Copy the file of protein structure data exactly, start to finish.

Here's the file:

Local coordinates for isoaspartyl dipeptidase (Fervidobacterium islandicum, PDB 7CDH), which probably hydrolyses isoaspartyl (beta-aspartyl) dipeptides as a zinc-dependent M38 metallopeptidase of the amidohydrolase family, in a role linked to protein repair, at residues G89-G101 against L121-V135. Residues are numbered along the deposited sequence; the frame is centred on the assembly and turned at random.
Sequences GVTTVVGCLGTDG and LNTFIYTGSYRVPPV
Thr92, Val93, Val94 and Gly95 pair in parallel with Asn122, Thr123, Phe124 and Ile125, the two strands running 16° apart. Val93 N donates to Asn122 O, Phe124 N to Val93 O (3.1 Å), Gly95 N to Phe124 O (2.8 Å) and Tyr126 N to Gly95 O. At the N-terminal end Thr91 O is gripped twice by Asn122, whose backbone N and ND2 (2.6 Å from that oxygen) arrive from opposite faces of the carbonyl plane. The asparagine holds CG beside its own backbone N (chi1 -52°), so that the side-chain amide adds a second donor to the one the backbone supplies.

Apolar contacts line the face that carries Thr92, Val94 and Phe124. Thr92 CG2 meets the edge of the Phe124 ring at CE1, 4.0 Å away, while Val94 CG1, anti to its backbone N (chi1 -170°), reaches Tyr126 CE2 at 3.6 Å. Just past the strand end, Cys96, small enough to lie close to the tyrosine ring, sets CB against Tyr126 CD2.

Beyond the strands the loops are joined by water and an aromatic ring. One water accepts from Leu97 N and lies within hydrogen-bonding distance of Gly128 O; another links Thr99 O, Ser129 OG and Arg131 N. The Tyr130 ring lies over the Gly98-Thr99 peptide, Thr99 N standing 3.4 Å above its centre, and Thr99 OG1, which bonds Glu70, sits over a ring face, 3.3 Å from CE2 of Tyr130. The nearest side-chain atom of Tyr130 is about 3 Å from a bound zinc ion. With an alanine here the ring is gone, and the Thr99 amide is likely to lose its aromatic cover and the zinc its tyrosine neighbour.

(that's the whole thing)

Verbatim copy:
Local coordinates for isoaspartyl dipeptidase (Fervidobacterium islandicum, PDB 7CDH), which probably hydrolyses isoaspartyl (beta-aspartyl) dipeptides as a zinc-dependent M38 metallopeptidase of the amidohydrolase family, in a role linked to protein repair, at residues G89-G101 against L121-V135. Residues are numbered along the deposited sequence; the frame is centred on the assembly and turned at random.
Sequences GVTTVVGCLGTDG and LNTFIYTGSYRVPPV
Thr92, Val93, Val94 and Gly95 pair in parallel with Asn122, Thr123, Phe124 and Ile125, the two strands running 16° apart. Val93 N donates to Asn122 O, Phe124 N to Val93 O (3.1 Å), Gly95 N to Phe124 O (2.8 Å) and Tyr126 N to Gly95 O. At the N-terminal end Thr91 O is gripped twice by Asn122, whose backbone N and ND2 (2.6 Å from that oxygen) arrive from opposite faces of the carbonyl plane. The asparagine holds CG beside its own backbone N (chi1 -52°), so that the side-chain amide adds a second donor to the one the backbone supplies.

Apolar contacts line the face that carries Thr92, Val94 and Phe124. Thr92 CG2 meets the edge of the Phe124 ring at CE1, 4.0 Å away, while Val94 CG1, anti to its backbone N (chi1 -170°), reaches Tyr126 CE2 at 3.6 Å. Just past the strand end, Cys96, small enough to lie close to the tyrosine ring, sets CB against Tyr126 CD2.

Beyond the strands the loops are joined by water and an aromatic ring. One water accepts from Leu97 N and lies within hydrogen-bonding distance of Gly128 O; another links Thr99 O, Ser129 OG and Arg131 N. The Tyr130 ring lies over the Gly98-Thr99 peptide, Thr99 N standing 3.4 Å above its centre, and Thr99 OG1, which bonds Glu70, sits over a ring face, 3.3 Å from CE2 of Tyr130. The nearest side-chain atom of Tyr130 is about 3 Å from a bound zinc ion. With an alanine here the ring is gone, and the Thr99 amide is likely to lose its aromatic cover and the zinc its tyrosine neighbour.